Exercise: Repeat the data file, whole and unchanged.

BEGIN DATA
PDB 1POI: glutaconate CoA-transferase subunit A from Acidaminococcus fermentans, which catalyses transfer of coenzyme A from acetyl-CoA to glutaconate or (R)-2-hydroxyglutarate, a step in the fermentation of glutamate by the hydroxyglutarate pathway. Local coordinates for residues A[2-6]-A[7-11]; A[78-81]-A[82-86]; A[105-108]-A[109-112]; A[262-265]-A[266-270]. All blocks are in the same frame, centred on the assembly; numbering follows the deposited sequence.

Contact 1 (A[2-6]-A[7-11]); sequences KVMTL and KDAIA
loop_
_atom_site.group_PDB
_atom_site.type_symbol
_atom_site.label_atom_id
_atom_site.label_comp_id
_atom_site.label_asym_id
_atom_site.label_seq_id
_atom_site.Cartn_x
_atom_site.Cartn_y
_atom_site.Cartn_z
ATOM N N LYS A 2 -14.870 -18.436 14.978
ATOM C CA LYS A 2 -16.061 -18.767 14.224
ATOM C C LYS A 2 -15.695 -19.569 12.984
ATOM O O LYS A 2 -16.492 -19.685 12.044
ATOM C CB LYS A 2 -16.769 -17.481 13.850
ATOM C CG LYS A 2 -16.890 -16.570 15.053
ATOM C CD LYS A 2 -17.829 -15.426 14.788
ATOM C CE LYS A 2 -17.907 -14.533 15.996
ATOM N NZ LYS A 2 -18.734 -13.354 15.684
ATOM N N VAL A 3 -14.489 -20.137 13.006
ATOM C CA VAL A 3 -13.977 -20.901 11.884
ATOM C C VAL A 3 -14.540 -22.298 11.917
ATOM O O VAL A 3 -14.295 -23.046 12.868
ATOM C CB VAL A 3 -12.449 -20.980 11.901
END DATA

PDB 1POI: glutaconate CoA-transferase subunit A from Acidaminococcus fermentans, which catalyses transfer of coenzyme A from acetyl-CoA to glutaconate or (R)-2-hydroxyglutarate, a step in the fermentation of glutamate by the hydroxyglutarate pathway. Local coordinates for residues A[2-6]-A[7-11]; A[78-81]-A[82-86]; A[105-108]-A[109-112]; A[262-265]-A[266-270]. All blocks are in the same frame, centred on the assembly; numbering follows the deposited sequence.

Contact 1 (A[2-6]-A[7-11]); sequences KVMTL and KDAIA
loop_
_atom_site.group_PDB
_atom_site.type_symbol
_atom_site.label_atom_id
_atom_site.label_comp_id
_atom_site.label_asym_id
_atom_site.label_seq_id
_atom_site.Cartn_x
_atom_site.Cartn_y
_atom_site.Cartn_z
ATOM N N LYS A 2 -14.870 -18.436 14.978
ATOM C CA LYS A 2 -16.061 -18.767 14.224
ATOM C C LYS A 2 -15.695 -19.569 12.984
ATOM O O LYS A 2 -16.492 -19.685 12.044
ATOM C CB LYS A 2 -16.769 -17.481 13.850
ATOM C CG LYS A 2 -16.890 -16.570 15.053
ATOM C CD LYS A 2 -17.829 -15.426 14.788
ATOM C CE LYS A 2 -17.907 -14.533 15.996
ATOM N NZ LYS A 2 -18.734 -13.354 15.684
ATOM N N VAL A 3 -14.489 -20.137 13.006
ATOM C CA VAL A 3 -13.977 -20.901 11.884
ATOM C C VAL A 3 -14.540 -22.298 11.917
ATOM O O VAL A 3 -14.295 -23.046 12.868
ATOM C CB VAL A 3 -12.449 -20.980 11.901